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Eye on Ethics

Blowing the Whistle Should You or Shouldn’t You?
By Frederic G. Reamer, PhD
Social Work Today
July 22, 2002

Frank M. is the executive director of a prominent substance abuse treatment program that offers both residential and outpatient services. He supervises a staff that includes three social workers and four paraprofessionals.

One of the social workers, Lydia S., who also serves as the program’s assistant director, is concerned that Frank is misappropriating funds allocated to the program by the state mental health agency. The funds are to be used to provide clinical services to dually diagnosed clients. According to Lydia, Frank is using a significant portion of the state’s funds fraudulently to pay for new furniture in his office and personal travel.

Lydia is unsure about her ethical duty. On one hand, she is distressed and angry about Frank’s clearly unethical behavior; Frank is using, for self-serving purposes, funds earmarked for much-needed clinical services. On the other hand, Lydia is reluctant to notify public officials about Frank’s misconduct. She is afraid that blowing the whistle on Frank will be disruptive and jeopardize the program’s financial stability.

Unfortunately, social workers, like all professionals, sometimes encounter wrongdoing by colleagues. Decisions about whether to blow the whistle in these situations can be among the most difficult ethical dilemmas practitioners face.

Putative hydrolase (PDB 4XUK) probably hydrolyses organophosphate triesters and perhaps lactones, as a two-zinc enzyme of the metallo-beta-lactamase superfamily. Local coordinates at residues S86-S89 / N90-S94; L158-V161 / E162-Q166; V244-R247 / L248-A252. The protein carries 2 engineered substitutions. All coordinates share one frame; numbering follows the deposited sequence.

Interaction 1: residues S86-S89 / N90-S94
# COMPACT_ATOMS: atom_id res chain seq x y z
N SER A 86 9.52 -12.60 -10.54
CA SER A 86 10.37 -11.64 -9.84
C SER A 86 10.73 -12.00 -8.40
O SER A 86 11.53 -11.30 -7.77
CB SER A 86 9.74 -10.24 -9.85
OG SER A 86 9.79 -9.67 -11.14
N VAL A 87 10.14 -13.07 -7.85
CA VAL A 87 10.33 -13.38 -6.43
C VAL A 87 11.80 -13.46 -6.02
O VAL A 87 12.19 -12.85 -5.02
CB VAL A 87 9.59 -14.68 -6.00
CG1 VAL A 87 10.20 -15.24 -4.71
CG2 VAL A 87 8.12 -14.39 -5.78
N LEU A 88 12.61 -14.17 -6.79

On the surface, whistle-blowing entails a choice between silence and full-scale disclosure of collegial misconduct. As with so many ethical dilemmas, however, many shades of grey exist between the black-and-white options.

Social workers generally believe that, when feasible, they should first approach their “misbehaving” colleague in an attempt to resolve the problem informally. Of course, this path is appropriate only when the misconduct is not severe or egregious. When this constructive approach fails or is unrealistic, social workers are obligated to consider more assertive steps, which may eventually entail formal whistle-blowing—that is, the notification of individuals and organizations in a position to address the issue. In fact, this two-stage approach is reflected in the National Association of Social Workers (NASW) Code of Ethics:

• “Social workers who believe that a colleague has acted unethically should seek resolution by discussing their concerns with the colleague when feasible and when such discussion is likely to be productive.” (Standard 2.11[c])

• “When necessary, social workers who believe that a colleague has acted unethically should take action through appropriate formal channels [such as contacting a state licensing board or regulatory body, an NASW committee on inquiry, or other professional ethics committees].” (Standard 2.11[d])

When attempts to resolve unethical behavior through direct discussion with colleagues who appear to have behaved unethically are impossible or ineffective, social workers must consider the possibility of blowing the whistle. This decision can be difficult. While whistle-blowing may be necessary to protect clients and social service agencies, it also can have powerful and harmful ramifications on colleagues’ careers, agency morale, and even whistle-blowers themselves.

Before blowing the whistle, social workers should ask themselves several compelling questions: First, “What are my motives? Am I disclosing information to authorities about my colleague because of my genuine and sincere concern for clients and the agency, or is it a convenient opportunity for retribution—to ‘pay back’ a colleague with whom I have had some conflict?” To justify whistle-blowing, social workers must be confident that their motives are noble, not self-serving.